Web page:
Teachable AI

Query rewrites depend on implicit signals from customers, but customers can also explicitly teach Alexa their personal preferences, such as “I’m a Warriors fan” or “I like Italian restaurants.”

Related content
Deep learning and reasoning enable customers to explicitly teach Alexa how to interpret their novel requests.

Alexa’s teachable-AI mechanism can be either customer-initiated or Alexa-initiated. Alexa proactively senses teachable moments — as when, for instance, a customer repeats the same request multiple times or declares Alexa’s response unsatisfactory. And a customer can initiate a guided Q&A with Alexa with a simple cue like “Alexa, learn my preferences.”

In either case, Alexa can use the customer’s preferences to guide the very next customer interaction.

Failure point isolation

Besides recovering from defects through query rewriting, we also want to understand the root cause of failures for defects.

Dialogue assistants like Alexa depend on multiple models that process customer requests in stages. First, a voice trigger (or “wake word”) model determines whether the user is speaking to the assistant. Then an automatic-speech-recognition (ASR) module converts the audio stream into text. This text passes to a natural-language-understanding (NLU) component that determines the user request. An entity recognition model recognizes and resolves entities, and the assistant generates the best possible response using several subsystems. Finally, the text-to-speech (TTS) model renders the response into human-like speech.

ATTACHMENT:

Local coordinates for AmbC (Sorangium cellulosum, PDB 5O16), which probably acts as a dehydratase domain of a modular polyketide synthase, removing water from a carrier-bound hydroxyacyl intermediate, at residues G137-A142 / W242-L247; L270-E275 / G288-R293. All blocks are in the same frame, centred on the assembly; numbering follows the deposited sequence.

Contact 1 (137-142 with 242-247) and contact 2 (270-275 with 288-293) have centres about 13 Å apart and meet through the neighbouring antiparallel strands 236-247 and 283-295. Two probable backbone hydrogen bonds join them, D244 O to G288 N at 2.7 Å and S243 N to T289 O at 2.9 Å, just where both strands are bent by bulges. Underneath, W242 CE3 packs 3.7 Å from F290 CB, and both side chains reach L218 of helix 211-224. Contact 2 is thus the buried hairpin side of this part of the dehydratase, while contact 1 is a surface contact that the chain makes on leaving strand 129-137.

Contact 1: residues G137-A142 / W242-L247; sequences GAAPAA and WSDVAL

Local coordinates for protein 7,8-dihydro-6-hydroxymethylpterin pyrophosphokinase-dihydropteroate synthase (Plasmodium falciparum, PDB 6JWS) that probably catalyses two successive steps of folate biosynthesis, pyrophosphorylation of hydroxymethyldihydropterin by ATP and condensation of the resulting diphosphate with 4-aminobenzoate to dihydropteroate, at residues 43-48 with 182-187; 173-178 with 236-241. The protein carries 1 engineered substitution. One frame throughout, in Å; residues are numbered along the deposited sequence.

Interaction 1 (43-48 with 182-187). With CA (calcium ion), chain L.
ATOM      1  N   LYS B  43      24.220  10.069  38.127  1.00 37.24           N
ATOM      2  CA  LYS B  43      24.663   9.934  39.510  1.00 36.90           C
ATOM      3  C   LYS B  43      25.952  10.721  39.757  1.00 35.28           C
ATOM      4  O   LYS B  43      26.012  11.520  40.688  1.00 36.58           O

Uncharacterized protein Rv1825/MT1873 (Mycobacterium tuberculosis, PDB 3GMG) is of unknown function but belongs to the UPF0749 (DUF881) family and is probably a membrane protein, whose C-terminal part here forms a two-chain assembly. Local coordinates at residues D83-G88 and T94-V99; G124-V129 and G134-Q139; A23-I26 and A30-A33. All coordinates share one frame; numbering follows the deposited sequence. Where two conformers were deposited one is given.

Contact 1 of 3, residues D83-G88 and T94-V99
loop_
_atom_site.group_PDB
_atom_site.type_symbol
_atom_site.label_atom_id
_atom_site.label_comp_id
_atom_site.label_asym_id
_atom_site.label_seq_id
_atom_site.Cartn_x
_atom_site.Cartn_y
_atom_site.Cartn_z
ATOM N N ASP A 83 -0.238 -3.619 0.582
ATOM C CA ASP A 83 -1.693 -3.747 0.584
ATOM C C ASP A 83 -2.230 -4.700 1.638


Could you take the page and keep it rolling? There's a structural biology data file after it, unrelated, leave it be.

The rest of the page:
For Alexa, part of self-learning is automatically determining, when a failure occurs, which component has failed. An error in an upstream component can propagate through the pipeline, in which case multiple components may fail. Thus, we focus on the first component that fails in a way that is irrecoverable, which we call the “failure point”.

In our initial work on failure point isolation, we recognize five error points as well as a “correct” class (meaning no component failed). The possible failure points are false wake (errors in voice trigger); ASR errors; NLU errors (for example, incorrectly routing “play Harry Potter” to video instead of audiobook); entity resolution and recognition errors; and result errors (for example, playing the wrong Harry Potter movie).

To better illustrate failure point problem, let's examine a multiturn dialogue:

Failure point isolation slide.png
Failure point isolation identifies the earliest point in the processing pipeline at which a failure occurs, and errors that the conversational agent recovers from are not classified as failures.